On Air Now

Listen

Listen Live Now » 93.7 FM Fargo-Moorhead

Weather

Current Conditions(Fargo,ND 58103)

More Weather »
76° Feels Like: 76°
Wind: S 25 mph Past 24 hrs - Precip: 0”
Current Radar for Zip

Tonight

Showers 57°

Tomorrow

Partly Cloudy 77°

Wed Night

Clear 57°

Alerts

Russia's Putin says supports Sisi's bid for Egypt presidency

Egyptian Army chief Field Marshal Abdel Fattah al-Sisi arrives for a meeting with Russian President Vladimir Putin at the Novo-Ogaryovo stat
Egyptian Army chief Field Marshal Abdel Fattah al-Sisi arrives for a meeting with Russian President Vladimir Putin at the Novo-Ogaryovo stat

MOSCOW (Reuters) - Russian President Vladimir Putin on Thursday threw his weight behind a presidential bid by Egyptian Army chief Field Marshal Abdel Fattah al-Sisi, voicing hope that ties would strengthen after the election.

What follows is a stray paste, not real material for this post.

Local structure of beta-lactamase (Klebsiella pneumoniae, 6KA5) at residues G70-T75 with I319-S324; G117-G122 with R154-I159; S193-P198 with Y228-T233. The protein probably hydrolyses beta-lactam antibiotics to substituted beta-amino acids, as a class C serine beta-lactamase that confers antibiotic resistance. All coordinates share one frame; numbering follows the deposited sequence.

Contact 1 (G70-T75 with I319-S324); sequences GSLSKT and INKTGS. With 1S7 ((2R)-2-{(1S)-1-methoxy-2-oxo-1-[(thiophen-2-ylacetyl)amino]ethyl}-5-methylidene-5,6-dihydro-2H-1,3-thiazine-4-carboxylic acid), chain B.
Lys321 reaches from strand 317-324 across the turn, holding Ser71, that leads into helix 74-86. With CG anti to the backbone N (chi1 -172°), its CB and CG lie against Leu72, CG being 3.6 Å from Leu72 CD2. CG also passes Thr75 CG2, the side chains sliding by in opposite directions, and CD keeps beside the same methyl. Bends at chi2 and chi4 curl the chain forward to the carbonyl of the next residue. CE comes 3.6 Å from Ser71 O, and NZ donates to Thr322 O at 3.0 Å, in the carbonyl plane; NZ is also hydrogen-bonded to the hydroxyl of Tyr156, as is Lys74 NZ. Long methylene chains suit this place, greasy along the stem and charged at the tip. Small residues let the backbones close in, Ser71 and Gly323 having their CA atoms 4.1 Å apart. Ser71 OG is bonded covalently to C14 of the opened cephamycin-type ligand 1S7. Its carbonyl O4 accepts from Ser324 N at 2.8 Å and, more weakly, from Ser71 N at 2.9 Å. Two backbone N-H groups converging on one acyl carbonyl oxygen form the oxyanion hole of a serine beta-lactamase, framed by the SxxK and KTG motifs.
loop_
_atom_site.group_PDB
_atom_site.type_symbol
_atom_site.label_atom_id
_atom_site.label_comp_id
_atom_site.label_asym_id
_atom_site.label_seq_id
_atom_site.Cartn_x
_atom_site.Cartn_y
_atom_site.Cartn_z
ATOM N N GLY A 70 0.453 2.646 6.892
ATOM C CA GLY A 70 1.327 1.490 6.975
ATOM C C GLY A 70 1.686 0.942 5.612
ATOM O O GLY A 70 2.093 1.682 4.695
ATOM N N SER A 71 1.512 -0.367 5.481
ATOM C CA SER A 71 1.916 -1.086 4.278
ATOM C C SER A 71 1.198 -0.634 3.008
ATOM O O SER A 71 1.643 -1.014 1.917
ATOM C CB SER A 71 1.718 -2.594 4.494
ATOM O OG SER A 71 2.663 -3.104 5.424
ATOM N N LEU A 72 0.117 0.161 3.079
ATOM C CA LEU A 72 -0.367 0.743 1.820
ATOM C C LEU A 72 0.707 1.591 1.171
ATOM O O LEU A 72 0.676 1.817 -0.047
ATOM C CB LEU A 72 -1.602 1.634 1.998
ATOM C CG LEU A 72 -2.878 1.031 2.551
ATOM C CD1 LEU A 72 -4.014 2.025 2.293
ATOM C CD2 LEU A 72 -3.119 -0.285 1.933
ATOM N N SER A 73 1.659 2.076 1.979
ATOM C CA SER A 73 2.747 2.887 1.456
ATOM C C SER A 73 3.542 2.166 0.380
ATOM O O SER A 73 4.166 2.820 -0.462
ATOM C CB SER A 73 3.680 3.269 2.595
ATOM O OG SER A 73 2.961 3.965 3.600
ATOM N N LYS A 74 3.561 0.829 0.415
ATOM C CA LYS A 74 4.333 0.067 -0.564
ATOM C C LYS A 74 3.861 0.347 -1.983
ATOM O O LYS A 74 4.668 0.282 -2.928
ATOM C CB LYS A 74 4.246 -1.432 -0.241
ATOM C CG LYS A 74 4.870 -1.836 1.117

Russia is looking to take advantage of strains between Cairo and Washington, which has withheld some of its annual aid to Egypt after Sisi ousted Egypt's first democratically elected president Islamist leader Mohamed Mursi last year.

Sisi, 59, has been urged to run by members of the public who reject the Islamist government he toppled, and by members of the armed forces who want a president who can face down growing political violence. Earlier this month, a Kuwaiti newspaper quoted him as saying he would run in an election expected to be held in April.

"I know you have decided to run for president. This is a very responsible decision, to take upon yourself responsibility for the fate of the Egyptian people," Putin told Sisi.

"I wish you luck on my own behalf and that of the Russian people," he said.

Foreign Minister Nabil Fahmy said last year that Egypt would look beyond Washington and keep its "options" open to meet its security needs.

Russia is currently negotiating an arms contract with Egypt that Moscow-based defense think tank CAST has estimated at $2 billion. Moscow says it lost tens of billions of dollars in lost defense contracts after "Arab Spring" revolts toppled Moscow-friendly leaders in the Middle East and North Africa.

(Reporting by Alexei Anishchuk; Writing by Thomas Grove; Editing by Catherine Evans)

Comments